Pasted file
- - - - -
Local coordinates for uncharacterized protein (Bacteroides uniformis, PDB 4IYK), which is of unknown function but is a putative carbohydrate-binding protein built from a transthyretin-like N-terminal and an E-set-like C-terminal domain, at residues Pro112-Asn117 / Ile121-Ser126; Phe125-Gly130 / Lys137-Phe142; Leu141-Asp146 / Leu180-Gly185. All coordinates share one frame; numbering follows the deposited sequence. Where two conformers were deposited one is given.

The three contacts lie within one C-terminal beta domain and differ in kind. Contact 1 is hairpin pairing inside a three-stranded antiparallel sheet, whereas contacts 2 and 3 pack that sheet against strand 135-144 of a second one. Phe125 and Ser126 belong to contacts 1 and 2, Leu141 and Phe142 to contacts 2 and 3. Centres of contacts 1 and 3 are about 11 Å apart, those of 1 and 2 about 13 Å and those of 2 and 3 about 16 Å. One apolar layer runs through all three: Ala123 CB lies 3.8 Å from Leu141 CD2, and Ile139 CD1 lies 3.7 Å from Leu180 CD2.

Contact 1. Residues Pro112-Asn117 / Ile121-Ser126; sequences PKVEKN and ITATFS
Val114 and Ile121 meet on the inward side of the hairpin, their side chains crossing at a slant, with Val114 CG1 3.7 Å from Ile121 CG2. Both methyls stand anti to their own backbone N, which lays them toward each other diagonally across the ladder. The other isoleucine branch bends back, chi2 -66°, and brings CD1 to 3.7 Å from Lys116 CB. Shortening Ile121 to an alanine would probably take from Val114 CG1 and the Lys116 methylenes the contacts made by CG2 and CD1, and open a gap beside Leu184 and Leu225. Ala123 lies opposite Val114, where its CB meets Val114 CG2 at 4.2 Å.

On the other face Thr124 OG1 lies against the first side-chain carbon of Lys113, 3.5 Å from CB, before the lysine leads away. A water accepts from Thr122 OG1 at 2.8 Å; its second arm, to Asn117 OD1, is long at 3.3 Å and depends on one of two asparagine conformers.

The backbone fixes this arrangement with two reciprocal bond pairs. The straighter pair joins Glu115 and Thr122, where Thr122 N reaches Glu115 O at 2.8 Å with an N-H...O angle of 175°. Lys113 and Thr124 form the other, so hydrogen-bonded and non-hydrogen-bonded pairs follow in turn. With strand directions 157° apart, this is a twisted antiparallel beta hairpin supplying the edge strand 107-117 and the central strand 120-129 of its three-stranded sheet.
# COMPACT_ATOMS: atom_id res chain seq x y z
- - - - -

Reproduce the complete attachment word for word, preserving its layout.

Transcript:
Local coordinates for uncharacterized protein (Bacteroides uniformis, PDB 4IYK), which is of unknown function but is a putative carbohydrate-binding protein built from a transthyretin-like N-terminal and an E-set-like C-terminal domain, at residues Pro112-Asn117 / Ile121-Ser126; Phe125-Gly130 / Lys137-Phe142; Leu141-Asp146 / Leu180-Gly185. All coordinates share one frame; numbering follows the deposited sequence. Where two conformers were deposited one is given.

The three contacts lie within one C-terminal beta domain and differ in kind. Contact 1 is hairpin pairing inside a three-stranded antiparallel sheet, whereas contacts 2 and 3 pack that sheet against strand 135-144 of a second one. Phe125 and Ser126 belong to contacts 1 and 2, Leu141 and Phe142 to contacts 2 and 3. Centres of contacts 1 and 3 are about 11 Å apart, those of 1 and 2 about 13 Å and those of 2 and 3 about 16 Å. One apolar layer runs through all three: Ala123 CB lies 3.8 Å from Leu141 CD2, and Ile139 CD1 lies 3.7 Å from Leu180 CD2.

Contact 1. Residues Pro112-Asn117 / Ile121-Ser126; sequences PKVEKN and ITATFS
Val114 and Ile121 meet on the inward side of the hairpin, their side chains crossing at a slant, with Val114 CG1 3.7 Å from Ile121 CG2. Both methyls stand anti to their own backbone N, which lays them toward each other diagonally across the ladder. The other isoleucine branch bends back, chi2 -66°, and brings CD1 to 3.7 Å from Lys116 CB. Shortening Ile121 to an alanine would probably take from Val114 CG1 and the Lys116 methylenes the contacts made by CG2 and CD1, and open a gap beside Leu184 and Leu225. Ala123 lies opposite Val114, where its CB meets Val114 CG2 at 4.2 Å.

On the other face Thr124 OG1 lies against the first side-chain carbon of Lys113, 3.5 Å from CB, before the lysine leads away. A water accepts from Thr122 OG1 at 2.8 Å; its second arm, to Asn117 OD1, is long at 3.3 Å and depends on one of two asparagine conformers.

The backbone fixes this arrangement with two reciprocal bond pairs. The straighter pair joins Glu115 and Thr122, where Thr122 N reaches Glu115 O at 2.8 Å with an N-H...O angle of 175°. Lys113 and Thr124 form the other, so hydrogen-bonded and non-hydrogen-bonded pairs follow in turn. With strand directions 157° apart, this is a twisted antiparallel beta hairpin supplying the edge strand 107-117 and the central strand 120-129 of its three-stranded sheet.
# COMPACT_ATOMS: atom_id res chain seq x y z